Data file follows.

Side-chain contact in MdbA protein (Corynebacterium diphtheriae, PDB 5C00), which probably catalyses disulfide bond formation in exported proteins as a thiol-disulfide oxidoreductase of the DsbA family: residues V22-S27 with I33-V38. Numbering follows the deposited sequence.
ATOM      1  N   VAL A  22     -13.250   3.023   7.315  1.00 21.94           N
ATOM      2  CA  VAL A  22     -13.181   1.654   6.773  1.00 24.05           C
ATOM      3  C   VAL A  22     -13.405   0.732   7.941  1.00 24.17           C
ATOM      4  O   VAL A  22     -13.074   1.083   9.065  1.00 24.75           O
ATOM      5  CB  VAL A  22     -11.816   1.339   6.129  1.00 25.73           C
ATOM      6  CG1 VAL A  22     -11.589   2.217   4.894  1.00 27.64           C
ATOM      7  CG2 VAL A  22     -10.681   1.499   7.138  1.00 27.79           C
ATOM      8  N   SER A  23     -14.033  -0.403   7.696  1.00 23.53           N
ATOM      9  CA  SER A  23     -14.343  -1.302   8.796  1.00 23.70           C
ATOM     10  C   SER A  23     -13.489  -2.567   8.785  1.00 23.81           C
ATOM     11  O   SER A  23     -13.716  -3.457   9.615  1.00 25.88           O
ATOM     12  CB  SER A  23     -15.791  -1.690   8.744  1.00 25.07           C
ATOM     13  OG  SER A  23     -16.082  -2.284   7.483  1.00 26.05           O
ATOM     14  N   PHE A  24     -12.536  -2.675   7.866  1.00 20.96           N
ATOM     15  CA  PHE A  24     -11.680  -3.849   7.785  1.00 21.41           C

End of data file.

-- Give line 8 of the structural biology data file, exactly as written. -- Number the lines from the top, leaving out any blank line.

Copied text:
ATOM      7  CG2 VAL A  22     -10.681   1.499   7.138  1.00 27.79           C